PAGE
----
Michael Corbat

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Michael Corbat
Michael Corbat, CEO of Citigroup Inc., 2014.jpg
Born (1960-05-02) May 2, 1960 (age 63)
EducationHarvard University (BA)
Years active1983–present

Michael Louis "Mike"[1] Corbat (born May 2, 1960) is an American banker who served as the chief executive officer of Citigroup from 2012 to 2021.[2] His 2012 welcome from The New York Times described him as a "Jack-of-All-Trades".[3]

Early life and education[edit]

Born in Bristol, Connecticut, Corbat graduated from Harvard University in 1983[4] with a Bachelor of Arts degree in economics, where he also played offensive guard for the school's football team.[5] He was two-time all Ivy League and was selected as first team College Football All-America Team in NCAA Division I-AA in 1982. He was the first Harvard player to be selected since Dan Jiggetts in 1975.[6][7]

Career[edit]

Corbat worked at Citi or its predecessor companies for his entire career, starting with Salomon Brothers.[8][9]

He served as Head of Citi's Global Corporate Bank and Global Commercial Bank and CEO of Citi's Global Wealth Management (consisting of Smith Barney and the Citi Private Bank). As CEO of Citi Holdings, he was responsible for and led the divestiture of a portfolio of non-core business and assets following the financial crisis of 2008 and Citi's participation in the Troubled Asset Relief Program (TARP).[10]

In 2011, he was named CEO of Europe, Middle East and Africa (EMEA) where he oversaw all Citi operations in the region. In October 2012, Mike Corbat was appointed CEO of Citi after Vikram Pandit's resignation.[11][12]

In September 2020, Citigroup announced Corbat's retirement, to be effective in February 2021. Jane Fraser was appointed to assume as CEO after Corbat, becoming the First Female CEO of a Top-Tier Investment Bank.[13]

Issues addressed[edit]

In 2018 The New York Times wrote that "where Mr. Corbat can steer Citigroup directly, he is doing so."[1] The issues he addressed included:

  • Gender pay gap which he both defended, proclaiming that it inspires entry-level employee to work harder and advance, and concurrently described as "a challenge we need to tackle together."[14][15]
  • Bricks and Clicks, which Fortune Magazine described as "a broad physical branch network that caters to Baby Boomers and a robust online (and mobile) presence for Generation X and Millennials."[16]

Leaving Citi[edit]

Corbat's annual salary was cut, as he was on his way out.[17]

Personal life[edit]

Corbat is an enthusiastic fly fisherman, golfer and downhill skier[18] who self-describes as "an avid outdoorsman and responsible gun owner."[19] He serves on the Citigroup Board of Directors, the EMI Board of Directors, BritishAmerican Business Board of Directors and the U.S. Ski and Snowboard Team Foundation Board of Trustees. He is married to Donna, and has two children; Brian and Allison.[20]

References[edit]

  1. ^ a b John Foley (January 16, 2018). "Citigroup Steers Into Recovery, With Others' Hands on the Wheel". Retrieved June 28, 2022.
  2. ^ J. Lowney; E. Lynn; T. Rogers, eds. (September 10, 2020). "Citi CEO Michael Corbat Announces Plans to Retire in February 2021, Board of Directors Selects Jane Fraser to Succeed Corbat as CEO". Retrieved August 22, 2022.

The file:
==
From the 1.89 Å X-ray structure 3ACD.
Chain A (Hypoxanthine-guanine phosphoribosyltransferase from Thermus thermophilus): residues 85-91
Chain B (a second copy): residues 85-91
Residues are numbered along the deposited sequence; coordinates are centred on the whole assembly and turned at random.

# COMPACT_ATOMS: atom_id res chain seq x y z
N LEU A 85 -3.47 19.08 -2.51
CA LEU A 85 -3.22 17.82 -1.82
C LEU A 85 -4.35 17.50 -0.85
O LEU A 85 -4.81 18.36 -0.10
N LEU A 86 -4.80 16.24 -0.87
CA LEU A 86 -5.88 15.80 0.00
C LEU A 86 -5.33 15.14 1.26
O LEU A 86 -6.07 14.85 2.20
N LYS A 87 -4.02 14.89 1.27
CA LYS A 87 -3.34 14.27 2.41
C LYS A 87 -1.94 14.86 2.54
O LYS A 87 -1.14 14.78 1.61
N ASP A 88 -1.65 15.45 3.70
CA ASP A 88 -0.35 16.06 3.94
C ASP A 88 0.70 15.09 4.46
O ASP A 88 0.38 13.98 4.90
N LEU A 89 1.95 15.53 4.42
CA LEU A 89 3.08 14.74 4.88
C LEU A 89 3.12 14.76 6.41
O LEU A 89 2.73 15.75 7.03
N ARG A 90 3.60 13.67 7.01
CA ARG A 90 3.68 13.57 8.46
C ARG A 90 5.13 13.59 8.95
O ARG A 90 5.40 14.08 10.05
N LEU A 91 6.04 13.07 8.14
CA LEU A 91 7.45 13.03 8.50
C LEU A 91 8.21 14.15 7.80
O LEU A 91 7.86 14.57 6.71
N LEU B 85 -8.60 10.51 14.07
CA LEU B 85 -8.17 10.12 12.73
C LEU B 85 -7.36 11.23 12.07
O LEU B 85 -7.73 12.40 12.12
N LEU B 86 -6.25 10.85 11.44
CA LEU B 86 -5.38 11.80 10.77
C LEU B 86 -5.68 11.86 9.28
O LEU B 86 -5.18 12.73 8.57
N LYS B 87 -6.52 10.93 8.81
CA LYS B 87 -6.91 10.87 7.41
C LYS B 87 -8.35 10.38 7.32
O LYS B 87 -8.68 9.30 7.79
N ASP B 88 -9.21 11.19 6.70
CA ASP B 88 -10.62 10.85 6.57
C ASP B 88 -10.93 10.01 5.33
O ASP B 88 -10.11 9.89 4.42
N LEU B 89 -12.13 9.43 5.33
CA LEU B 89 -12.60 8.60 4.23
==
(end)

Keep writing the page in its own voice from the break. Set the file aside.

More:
3. ^ "Michael L. Corbat, Citigroup's New Chief, Is a Jack-of-All-Trade". October 16, 2012.
  4. ^ Alex P. Kellogg (October 16, 2012). "New Citigroup CEO Corbat chose business over NFL". USA Today. Retrieved August 22, 2022.
  5. ^ Protess, Ben (October 16, 2012). "Michael L. Corbat, Citigroup's New Chief, Is a Jack of-All-Trades - NYTimes.com". Dealbook.nytimes.com. Retrieved October 22, 2012.
  6. ^ Knobler, Mike (December 1, 1982). "Harvard's Corbat Named To All-America Team | Sports | The Harvard Crimson". Thecrimson.com. Retrieved October 22, 2012.
  7. ^ "Harvard : Media Center: Harvard Crimson Football All-American Selections". Gocrimson.com. Retrieved October 22, 2012.
  8. ^ Baer, Justin; Berthelsen, Christian (October 17, 2012). "A Company Man Gets His Shot to Run the Whole Show". The Wall Street Journal. Retrieved June 26, 2018.
  9. ^ Garrett Parker (July 13, 2018). "10 Things You Didn't Know About Citigroup CEO Michael Corbat". Money Inc. Retrieved June 28, 2022.
  10. ^ Citi: Focus on Execution (PDF), retrieved June 21, 2013
  11. ^ Enrich, David; Kapner, Suzanne; Fitzpatrick, Dan (October 17, 2012). "Pandit Ousted As CEO Of Citi". The Wall Street Journal. p. A1. Retrieved October 17, 2012.
  12. ^ Joe Weisenthal (October 16, 2012). "Michael Corbat: New CEO Of Citi". Business Insider. Retrieved October 22, 2012.
  13. ^ "Citigroup : Media Center: Citigroup's Jane Fraser Will Be The First Female CEO Of A Top-Tier Investment Bank". Forbes.com. Retrieved September 10, 2020.
  14. ^ "Citigroup CEO Corbat defends pay gap". May 2, 2019. Retrieved June 28, 2022.
  15. ^ Gender Pay Gap is 'a Challenge We Need to Tackle Together', September 25, 2019
  16. ^ Shawn Tully (June 21, 2019). "Citi CEO: In an Age of Fintech Disruption, Don't Sleep on the Bank Branch". Fortune Magazine. Retrieved June 28, 2022.
  17. ^ Pam Martens; Russ Martens (February 16, 2021). "What Did Citigroup CEO Michael Corbat Do to Get a $5 Million Pay Cut?". Retrieved July 1, 2022.
  18. ^ Chambers, Alex; Dan Wilchins (October 16, 2012). "Touchdown For Corbat After 30 Years On Wall Street". Reuters. Retrieved November 21, 2012.
  19. ^ Tiffany Hsu (March 22, 2018). "Citigroup Sets Restrictions on Gun Sales by Business Partners". The New York Times. Retrieved June 28, 2022.
  20. ^ Turner, Giles (October 16, 2012). "Meet Michael Corbat: The New CEO of Citigroup". Financial News. Retrieved November 21, 2012.
Business positions
Preceded by Citigroup CEO
2012–2021
Succeeded by